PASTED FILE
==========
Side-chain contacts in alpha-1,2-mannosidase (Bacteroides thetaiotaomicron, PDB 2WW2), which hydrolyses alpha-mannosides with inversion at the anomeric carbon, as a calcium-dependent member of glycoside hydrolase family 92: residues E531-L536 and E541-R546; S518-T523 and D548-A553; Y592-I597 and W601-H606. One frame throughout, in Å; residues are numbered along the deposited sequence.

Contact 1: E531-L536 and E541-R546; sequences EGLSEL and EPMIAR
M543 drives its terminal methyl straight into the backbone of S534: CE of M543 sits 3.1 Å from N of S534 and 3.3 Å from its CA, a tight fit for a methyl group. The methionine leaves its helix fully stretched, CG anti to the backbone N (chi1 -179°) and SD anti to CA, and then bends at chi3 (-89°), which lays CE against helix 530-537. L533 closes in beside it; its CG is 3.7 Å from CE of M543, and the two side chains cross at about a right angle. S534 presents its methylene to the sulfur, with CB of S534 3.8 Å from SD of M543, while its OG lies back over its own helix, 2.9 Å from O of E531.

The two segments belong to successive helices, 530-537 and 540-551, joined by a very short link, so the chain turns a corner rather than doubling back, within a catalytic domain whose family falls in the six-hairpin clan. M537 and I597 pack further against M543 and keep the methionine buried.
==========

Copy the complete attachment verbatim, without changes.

Side-chain contacts in alpha-1,2-mannosidase (Bacteroides thetaiotaomicron, PDB 2WW2), which hydrolyses alpha-mannosides with inversion at the anomeric carbon, as a calcium-dependent member of glycoside hydrolase family 92: residues E531-L536 and E541-R546; S518-T523 and D548-A553; Y592-I597 and W601-H606. One frame throughout, in Å; residues are numbered along the deposited sequence.

Contact 1: E531-L536 and E541-R546; sequences EGLSEL and EPMIAR
M543 drives its terminal methyl straight into the backbone of S534: CE of M543 sits 3.1 Å from N of S534 and 3.3 Å from its CA, a tight fit for a methyl group. The methionine leaves its helix fully stretched, CG anti to the backbone N (chi1 -179°) and SD anti to CA, and then bends at chi3 (-89°), which lays CE against helix 530-537. L533 closes in beside it; its CG is 3.7 Å from CE of M543, and the two side chains cross at about a right angle. S534 presents its methylene to the sulfur, with CB of S534 3.8 Å from SD of M543, while its OG lies back over its own helix, 2.9 Å from O of E531.

The two segments belong to successive helices, 530-537 and 540-551, joined by a very short link, so the chain turns a corner rather than doubling back, within a catalytic domain whose family falls in the six-hairpin clan. M537 and I597 pack further against M543 and keep the methionine buried.